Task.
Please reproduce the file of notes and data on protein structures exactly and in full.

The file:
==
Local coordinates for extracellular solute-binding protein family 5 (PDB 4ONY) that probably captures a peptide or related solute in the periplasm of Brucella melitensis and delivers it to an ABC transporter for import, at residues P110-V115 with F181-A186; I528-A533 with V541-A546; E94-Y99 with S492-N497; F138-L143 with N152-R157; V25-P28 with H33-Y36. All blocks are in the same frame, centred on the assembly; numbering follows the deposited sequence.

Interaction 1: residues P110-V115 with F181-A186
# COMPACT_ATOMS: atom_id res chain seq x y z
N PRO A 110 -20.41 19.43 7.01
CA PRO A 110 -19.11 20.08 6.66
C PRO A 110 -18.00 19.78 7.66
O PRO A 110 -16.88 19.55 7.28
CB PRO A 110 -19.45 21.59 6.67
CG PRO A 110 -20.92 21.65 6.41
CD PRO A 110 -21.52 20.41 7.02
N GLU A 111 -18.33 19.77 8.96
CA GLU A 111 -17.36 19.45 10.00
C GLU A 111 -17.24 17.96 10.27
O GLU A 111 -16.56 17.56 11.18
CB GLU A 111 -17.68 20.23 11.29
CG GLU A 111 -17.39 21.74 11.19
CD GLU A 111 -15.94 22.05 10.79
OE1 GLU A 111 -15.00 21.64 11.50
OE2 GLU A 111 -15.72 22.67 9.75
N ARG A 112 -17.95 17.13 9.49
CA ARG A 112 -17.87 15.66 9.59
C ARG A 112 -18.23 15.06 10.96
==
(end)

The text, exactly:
Local coordinates for extracellular solute-binding protein family 5 (PDB 4ONY) that probably captures a peptide or related solute in the periplasm of Brucella melitensis and delivers it to an ABC transporter for import, at residues P110-V115 with F181-A186; I528-A533 with V541-A546; E94-Y99 with S492-N497; F138-L143 with N152-R157; V25-P28 with H33-Y36. All blocks are in the same frame, centred on the assembly; numbering follows the deposited sequence.

Interaction 1: residues P110-V115 with F181-A186
# COMPACT_ATOMS: atom_id res chain seq x y z
N PRO A 110 -20.41 19.43 7.01
CA PRO A 110 -19.11 20.08 6.66
C PRO A 110 -18.00 19.78 7.66
O PRO A 110 -16.88 19.55 7.28
CB PRO A 110 -19.45 21.59 6.67
CG PRO A 110 -20.92 21.65 6.41
CD PRO A 110 -21.52 20.41 7.02
N GLU A 111 -18.33 19.77 8.96
CA GLU A 111 -17.36 19.45 10.00
C GLU A 111 -17.24 17.96 10.27
O GLU A 111 -16.56 17.56 11.18
CB GLU A 111 -17.68 20.23 11.29
CG GLU A 111 -17.39 21.74 11.19
CD GLU A 111 -15.94 22.05 10.79
OE1 GLU A 111 -15.00 21.64 11.50
OE2 GLU A 111 -15.72 22.67 9.75
N ARG A 112 -17.95 17.13 9.49
CA ARG A 112 -17.87 15.66 9.59
C ARG A 112 -18.23 15.06 10.96